The writer has finally won redress from Wigan council for his
mistreatment as a child. Now he hopes his story will inspire others.
has spent the past two years seeking redress from Wigan council for his
childhood in care. “I’ve heard some people have committed suicide going
through the legal process and I can understand how it could happen. I
didn’t know it would be so violently intrusive into who I am. You’re
sailing so close to the storm. You’re playing with a breakdown.”
Earlier this month, two years after the award-winning poet,
playwright and broadcaster made his compensation claim, and in a
last-minute attempt to avoid an expensive court case, the council and
its insurer finally agreed to award Sissay a six-figure sum, along with a
formal apology. “You ask for redress because of your own sense of self
worth. It wasn’t good enough for me as an artist to go banging on about
my story without getting the institution that was my parent to recognise
it on its own terms.”
Sissay has made several documentaries about the search for his family
and his 25-year battle to get hold of his files from Wigan social
services. He grew up in care even though his mother, a young upper-class
Ethiopian who came to Britain to study, wrote letters begging the
council to return her baby once she was better able to look after him.
Her requests were ignored. Instead, he was renamed Norman by a social
worker called Norman and permanently fostered by a local white family of
When Sissay hit adolescence and became a bit rebellious (staying out late, eating cake when he was forbidden to do so), his foster parents told him he had the devil inside him,
returned him to Wigan social services like he was an overdue library
book and stopped all contact, leaving him isolated from everyone he had
ever known. He was 12 years old.
Over the next five years, he lived in four different children’s homes, ending up in the notorious Wood End assessment centre,
where he says he was imprisoned, bullied and physically abused by
staff. At 18, he left the care system, in shock, without a penny to his
name or any qualifications. He would not be reunited with his birth
mother until he was in his late 20s.
“In the past, reading my files from social services, I’ve said it
made me feel like I was a rat in a laboratory experiment. Now, I feel
like a lion. I feel like a warrior,” he says.
The council’s financial settlement was based on the difference
between Sissay’s low earnings for almost two decades after he left care
(when he worked, for example, cleaning gutters) and the wage earned by
the average UK worker.
“That was the only way the lawyers would calculate it, which is
ridiculous,” he says. “Had we not settled, the council would have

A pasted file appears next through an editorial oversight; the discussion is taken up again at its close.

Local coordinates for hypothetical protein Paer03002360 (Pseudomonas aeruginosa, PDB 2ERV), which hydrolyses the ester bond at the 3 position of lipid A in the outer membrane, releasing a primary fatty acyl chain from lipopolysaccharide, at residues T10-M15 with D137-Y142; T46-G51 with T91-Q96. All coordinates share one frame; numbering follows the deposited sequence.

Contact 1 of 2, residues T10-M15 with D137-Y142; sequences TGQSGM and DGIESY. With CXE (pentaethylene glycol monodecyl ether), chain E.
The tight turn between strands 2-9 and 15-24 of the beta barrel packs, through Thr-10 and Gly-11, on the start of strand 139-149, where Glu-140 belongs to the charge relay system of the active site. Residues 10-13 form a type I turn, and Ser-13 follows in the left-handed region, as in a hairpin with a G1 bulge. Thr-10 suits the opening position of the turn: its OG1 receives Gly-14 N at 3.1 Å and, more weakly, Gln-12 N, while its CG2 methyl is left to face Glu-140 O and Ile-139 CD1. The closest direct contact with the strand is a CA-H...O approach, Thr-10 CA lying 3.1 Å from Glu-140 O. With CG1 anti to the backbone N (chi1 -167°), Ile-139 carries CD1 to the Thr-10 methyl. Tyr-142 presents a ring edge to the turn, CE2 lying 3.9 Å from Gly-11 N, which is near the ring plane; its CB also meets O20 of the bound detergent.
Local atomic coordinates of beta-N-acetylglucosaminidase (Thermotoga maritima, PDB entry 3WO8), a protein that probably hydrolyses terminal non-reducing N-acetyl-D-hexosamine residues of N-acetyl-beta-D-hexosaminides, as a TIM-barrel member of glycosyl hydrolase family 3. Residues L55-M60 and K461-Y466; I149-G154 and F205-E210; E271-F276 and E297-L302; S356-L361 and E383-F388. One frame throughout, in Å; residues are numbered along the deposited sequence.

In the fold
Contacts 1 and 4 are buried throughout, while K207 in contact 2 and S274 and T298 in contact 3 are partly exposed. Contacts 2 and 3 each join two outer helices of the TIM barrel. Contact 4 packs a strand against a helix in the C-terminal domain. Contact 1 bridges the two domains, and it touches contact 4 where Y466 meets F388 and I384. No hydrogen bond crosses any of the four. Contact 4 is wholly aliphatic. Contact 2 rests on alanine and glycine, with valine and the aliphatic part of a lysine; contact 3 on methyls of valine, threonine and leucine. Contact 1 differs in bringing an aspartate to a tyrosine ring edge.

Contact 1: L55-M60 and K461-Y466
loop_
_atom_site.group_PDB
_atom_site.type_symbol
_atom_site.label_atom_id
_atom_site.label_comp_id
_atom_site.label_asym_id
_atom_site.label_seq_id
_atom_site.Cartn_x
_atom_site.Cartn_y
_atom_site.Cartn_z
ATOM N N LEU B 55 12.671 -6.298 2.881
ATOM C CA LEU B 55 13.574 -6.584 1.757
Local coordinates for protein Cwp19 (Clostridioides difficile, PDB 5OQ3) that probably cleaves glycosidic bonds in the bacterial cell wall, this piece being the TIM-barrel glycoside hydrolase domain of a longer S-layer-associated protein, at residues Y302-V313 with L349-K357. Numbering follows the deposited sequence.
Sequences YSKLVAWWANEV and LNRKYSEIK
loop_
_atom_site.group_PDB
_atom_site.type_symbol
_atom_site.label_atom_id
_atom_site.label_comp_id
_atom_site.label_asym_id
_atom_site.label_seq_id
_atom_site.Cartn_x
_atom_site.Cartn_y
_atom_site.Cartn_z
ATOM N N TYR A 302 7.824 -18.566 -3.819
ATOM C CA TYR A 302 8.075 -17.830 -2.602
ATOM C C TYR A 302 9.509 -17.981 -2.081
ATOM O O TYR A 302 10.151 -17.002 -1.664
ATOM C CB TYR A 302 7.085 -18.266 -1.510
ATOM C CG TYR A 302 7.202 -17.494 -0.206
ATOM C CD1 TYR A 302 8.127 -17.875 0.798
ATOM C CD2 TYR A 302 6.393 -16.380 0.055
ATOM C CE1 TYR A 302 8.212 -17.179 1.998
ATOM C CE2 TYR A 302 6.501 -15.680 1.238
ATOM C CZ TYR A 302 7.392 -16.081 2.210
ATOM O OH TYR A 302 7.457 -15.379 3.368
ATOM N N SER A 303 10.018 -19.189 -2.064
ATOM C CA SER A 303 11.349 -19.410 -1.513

dragged people from my past into court and argued I was a liar. They
were going to get their psychologist on my case: a man who is known for
tearing people apart.
“The effects of that could have broken me. I’m aware they already
broke me as a kid and so my life as an adult is about acknowledging that
and mending. A legal case like this involves digging into the most
shameful parts of your past and trying to prove what people did to you.
Psychologically, it’s a nightmare.”
At the same time, his bid for legal redress was about becoming the
man he always knew he was. “Institutional shame is very powerful,
because it is insidious. It works its way into you to make you believe
it. A lot of kids in care think they deserve the shit they get. The best
thing I ever did was go into therapy.”
Battling this irrational sense of shame about what happened to him
was one of the reasons Sissay wanted his life story to be investigated
by lawyers and shared with the public. Last year, he even decided to
share, in a one-off stage performance entitled The Report, the deeply distressing psychologist’s report that his own legal counsel was submitting.
“It has been quite useful to feel supported by a country and I do
feel strongly supported now,” he says. But it was a different story when
he came out of care and needed help getting on his feet. “They said:
‘There’s no dark journey that you’ve been on. Just get on with your life
and become a responsible adult.’ Nothing was accounted for.”
His going public has allowed other people to bear witness to Sissay’s
story, and settling his case means he will finally have full access to
his files without any of the redactions that kept names and other
secrets hidden from him for years.
“My life is full of known unknowns. When I left care I realised I
didn’t know anyone who had known me longer than a year. Making me
relative to no one was Wigan council’s biggest crime. So I became the
lithograph. I had the negatives of what had happened but nobody else had
the picture. I didn’t have witness because witness is what happens in a
He says he knew he had to do everything humanly possible to find
redress. He had made promises to himself as a child that he had to keep.
“Like in Hansel and Gretel, I had laid down pebbles so I could
say: ‘This is the darkest place I’ve ever been, but I’m here and I am a
child and here is the pebble.’ I knew I’d come back and shine light
into that dark space, that horrible cave, and say: ‘This is what they
did to me.’ The end of my court case is the echo, coming from that cave,
out into the bright sunshine.”
He plans to use the compensation as a mortgage deposit and, at 50,
buy himself a home he can call his own. He also hopes his story will be
an example to others. “Councils have insurance for cases like mine, but I
wanted it on their financial records. I wanted them to feel some of the
tremor I felt. The child in care is the most ignored child in society.”
Every social worker, every psychologist, every foster carer, every
cleaner in a children’s home … Sissay wants them all to know that
children in care need them, but equally, they need to be on their game.
“If they abuse us, we are going to come back. And we are going to make them pay for it.”